“Didn’t you hear me calling you?” She hadn’t been calling him, but why give up an advantage when you’ve got one? He didn’t hear the door flung wide; ergo he wouldn’t have heard a call from the other room; ergo points for her. And what do points make? You got it, prizes.
“No, were you calling me? Sorry, Babe, I was in ‘the zone’. You know?”
“NO! I don’t know. ...I’ve got one simple question for you. WHEN ARE YOU GOING TO READ YOUR DAMN BOOK?”
“What book Hun?”
This just fires her up, even more, he knows damn well what book if she was angry before she’s on rocket fuel now.
“THIS F’ING BOOK YOU IDIOT!” Her fingers reach for his book on the left of the desk; she can just make out its shape. Her hand crawls across the desk, exploring the landscape and then finally discovering the book, she slams it down on his table with a loud BANG! “Your Stop Smoking book, you idiot! You promised you’d read it. How many times have you promised? Don’t I mean anything to you? Do you even want to read it? Don’t you want to stop?”
“I do babe. I just haven’t got round to it.”
“Haven’t got round to it? Haven’t got round to it? Are you stupid? You have so much time. If you wanted to read this book, you’d have read it. If it were something to do with the bloody website you’d have read it, wouldn’t you? But because it’s something that might be GOOD for you, you can’t be bothered. Well let me tell you, I’m sick of you and this lackadaisical attitude. I’ve had enough. You’re never going to read the book. I don’t know why I ever thought you would! I’m stupid! Stupid to believe you might take something seriously. Take some responsibility for yourself. I don’t know why I wasted my time and money going to get that book for you if you can’t even be bothered to read the damn thing!”
She grabs the book and taking the cover in both hands; she begins to pull and tear. The book is tough, tougher than she expects and all she manages is some faces of strain and effort with little destruction, which only serves to wind her up even further. It feels like the book is laughing at her, giggling with glee at yet another failure. She wrenches and rips but to no effect.
“Babe, what’re you doing? I want to read that book, I really do.”
She moves on to the softer white pages inside the book, the flesh of the book and grabs a few pages and rips them out, throwing them at him in her blind fury. She is like a banshee, a whirlwind of destruction, white pages fluttering out of the centre of the typhoon.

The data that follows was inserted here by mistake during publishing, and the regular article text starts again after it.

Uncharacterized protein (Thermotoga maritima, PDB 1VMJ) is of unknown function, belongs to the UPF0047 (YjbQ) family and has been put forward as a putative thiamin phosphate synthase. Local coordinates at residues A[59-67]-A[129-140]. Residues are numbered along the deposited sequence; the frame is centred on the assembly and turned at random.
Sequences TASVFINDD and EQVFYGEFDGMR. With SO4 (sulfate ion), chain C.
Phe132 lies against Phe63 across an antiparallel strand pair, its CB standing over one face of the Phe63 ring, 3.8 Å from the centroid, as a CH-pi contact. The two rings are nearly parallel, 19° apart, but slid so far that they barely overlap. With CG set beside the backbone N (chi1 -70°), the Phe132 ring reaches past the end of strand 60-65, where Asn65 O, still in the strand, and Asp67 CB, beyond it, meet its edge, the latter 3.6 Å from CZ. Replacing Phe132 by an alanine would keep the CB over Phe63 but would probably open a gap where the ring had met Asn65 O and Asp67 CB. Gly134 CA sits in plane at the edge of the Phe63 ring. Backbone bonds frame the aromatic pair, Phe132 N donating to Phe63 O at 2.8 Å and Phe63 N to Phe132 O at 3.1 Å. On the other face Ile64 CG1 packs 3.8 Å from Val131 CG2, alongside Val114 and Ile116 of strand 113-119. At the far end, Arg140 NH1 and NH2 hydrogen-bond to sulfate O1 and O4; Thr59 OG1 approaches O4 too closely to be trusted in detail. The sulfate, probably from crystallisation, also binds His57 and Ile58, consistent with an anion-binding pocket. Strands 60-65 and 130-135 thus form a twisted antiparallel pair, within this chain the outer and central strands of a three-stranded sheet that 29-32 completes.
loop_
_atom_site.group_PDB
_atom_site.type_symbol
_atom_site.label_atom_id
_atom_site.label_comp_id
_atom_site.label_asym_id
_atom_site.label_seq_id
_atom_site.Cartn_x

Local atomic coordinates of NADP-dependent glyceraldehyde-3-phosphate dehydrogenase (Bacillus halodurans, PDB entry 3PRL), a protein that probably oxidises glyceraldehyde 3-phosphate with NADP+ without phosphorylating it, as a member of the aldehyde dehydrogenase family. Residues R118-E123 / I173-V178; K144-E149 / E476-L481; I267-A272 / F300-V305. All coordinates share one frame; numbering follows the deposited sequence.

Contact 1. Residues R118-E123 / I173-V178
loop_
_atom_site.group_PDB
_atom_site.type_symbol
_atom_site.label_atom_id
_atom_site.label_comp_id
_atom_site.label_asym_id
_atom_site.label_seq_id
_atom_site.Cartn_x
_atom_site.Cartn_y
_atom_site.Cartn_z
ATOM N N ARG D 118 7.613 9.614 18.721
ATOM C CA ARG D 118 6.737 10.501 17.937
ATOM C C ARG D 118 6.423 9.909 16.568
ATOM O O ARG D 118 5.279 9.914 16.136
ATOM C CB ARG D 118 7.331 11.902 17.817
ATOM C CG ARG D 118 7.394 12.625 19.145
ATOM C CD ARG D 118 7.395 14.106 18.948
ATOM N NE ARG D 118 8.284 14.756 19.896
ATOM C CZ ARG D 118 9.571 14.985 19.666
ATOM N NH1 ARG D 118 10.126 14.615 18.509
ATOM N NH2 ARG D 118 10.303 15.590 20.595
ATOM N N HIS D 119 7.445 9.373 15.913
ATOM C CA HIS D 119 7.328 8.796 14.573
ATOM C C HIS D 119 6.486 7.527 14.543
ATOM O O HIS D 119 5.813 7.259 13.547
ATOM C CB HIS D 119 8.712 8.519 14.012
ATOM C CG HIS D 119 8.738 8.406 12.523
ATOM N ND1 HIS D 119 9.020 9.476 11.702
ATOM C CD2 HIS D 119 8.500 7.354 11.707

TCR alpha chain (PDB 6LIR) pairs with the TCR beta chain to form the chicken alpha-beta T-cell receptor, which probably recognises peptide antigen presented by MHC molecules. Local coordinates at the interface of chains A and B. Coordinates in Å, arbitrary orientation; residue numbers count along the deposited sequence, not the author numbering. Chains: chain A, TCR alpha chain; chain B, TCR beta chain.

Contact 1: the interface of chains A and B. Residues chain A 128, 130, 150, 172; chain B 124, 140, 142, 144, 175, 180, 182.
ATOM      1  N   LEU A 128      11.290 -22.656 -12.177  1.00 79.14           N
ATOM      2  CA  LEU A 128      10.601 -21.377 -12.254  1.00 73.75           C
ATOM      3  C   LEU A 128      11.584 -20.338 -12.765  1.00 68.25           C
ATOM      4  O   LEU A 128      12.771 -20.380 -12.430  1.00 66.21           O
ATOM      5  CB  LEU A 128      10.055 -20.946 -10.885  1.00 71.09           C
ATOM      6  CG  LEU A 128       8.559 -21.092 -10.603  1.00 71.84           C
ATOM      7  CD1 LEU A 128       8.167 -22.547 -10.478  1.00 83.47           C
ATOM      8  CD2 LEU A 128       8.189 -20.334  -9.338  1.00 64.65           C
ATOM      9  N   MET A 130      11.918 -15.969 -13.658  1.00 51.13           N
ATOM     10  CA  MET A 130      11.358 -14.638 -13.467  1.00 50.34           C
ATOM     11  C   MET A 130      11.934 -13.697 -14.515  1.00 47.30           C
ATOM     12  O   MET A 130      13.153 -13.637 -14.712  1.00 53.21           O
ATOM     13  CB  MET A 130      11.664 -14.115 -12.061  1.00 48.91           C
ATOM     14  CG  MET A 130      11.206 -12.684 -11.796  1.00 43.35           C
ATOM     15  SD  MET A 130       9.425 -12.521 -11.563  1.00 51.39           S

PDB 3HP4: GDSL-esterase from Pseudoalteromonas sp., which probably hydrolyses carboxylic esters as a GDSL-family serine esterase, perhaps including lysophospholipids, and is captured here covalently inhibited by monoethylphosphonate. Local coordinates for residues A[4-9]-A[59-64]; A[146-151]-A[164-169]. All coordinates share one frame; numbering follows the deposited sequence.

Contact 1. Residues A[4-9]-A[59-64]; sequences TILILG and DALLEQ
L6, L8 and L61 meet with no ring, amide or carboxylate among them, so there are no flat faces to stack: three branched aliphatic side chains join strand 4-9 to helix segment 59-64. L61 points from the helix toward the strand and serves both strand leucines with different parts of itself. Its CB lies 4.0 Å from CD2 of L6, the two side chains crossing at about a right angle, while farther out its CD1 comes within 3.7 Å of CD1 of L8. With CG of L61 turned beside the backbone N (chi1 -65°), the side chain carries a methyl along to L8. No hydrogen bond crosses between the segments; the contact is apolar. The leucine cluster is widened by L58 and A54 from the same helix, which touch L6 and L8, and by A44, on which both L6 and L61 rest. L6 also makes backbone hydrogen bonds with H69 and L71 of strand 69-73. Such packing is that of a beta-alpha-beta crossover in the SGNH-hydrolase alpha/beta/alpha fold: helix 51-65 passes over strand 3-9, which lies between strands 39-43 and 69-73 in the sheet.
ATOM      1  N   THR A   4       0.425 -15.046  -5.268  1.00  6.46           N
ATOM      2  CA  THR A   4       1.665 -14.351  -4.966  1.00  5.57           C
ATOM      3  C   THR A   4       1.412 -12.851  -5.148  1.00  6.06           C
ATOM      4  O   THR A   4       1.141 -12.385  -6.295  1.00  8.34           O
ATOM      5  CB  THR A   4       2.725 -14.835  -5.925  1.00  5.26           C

“This is what I think of your wanting to read this book! If you want to read it, you can go and get your own bloody copy with your own damn money because you won’t read mine.”
More pages fly around the office, falling on the floor, desk, chair, she is getting into her stride now and has built quite a rhythm. She’s finding the process quite cathartic although she would never admit it to him. She’s getting all her pent up aggression out on this book, all the years of disappointment expelled in the destruction of this inanimate object. The pen might be mightier than the sword, but it wasn’t, it seems mightier than a woman scorned.
When she finishes, there is nothing left of the book but its covers and a few stubby pages. There is also little of her left; she looks deflated. All that boiling steam and aggression has dissipated; what is left is an empty shell. She throws the cover at him in one last act of defiance, turns and storms back upstairs to the lounge panting slightly from the exertion.
Several minutes pass in silence. Clearly, the husband feels from experience, that time will be the best healer and discretion the better part of valour. He waits for the storm to pass and then very gingerly makes his way upstairs.
She is slumped on the sofa; all anger evaporated, she is a spent force. He smiles when he sees her. She hears his quiet approach.
“Well, what have you got to say for yourself?” She says.
He smiles with warm, friendly eyes, full of love and simply says.
“That wasn’t my book.”
He hands her the eviscerated book ‘Zen and the Art of Stress Relief’.
“I’m impressed... this book really works”, he smiles.
And with that, the sunshine pierces the storm clouds in a finely targeted beam. She giggles tries to suppress it, tries to stay mad at him with all her might even as the dam crumbles and is swept away. She is suddenly rocked with mirth. They are both laughing now. She rises and reluctantly shuffles to him, he enfolds her in his arms, those safe, warm arms.
Submitted for writers online Nov 20 short story about senses.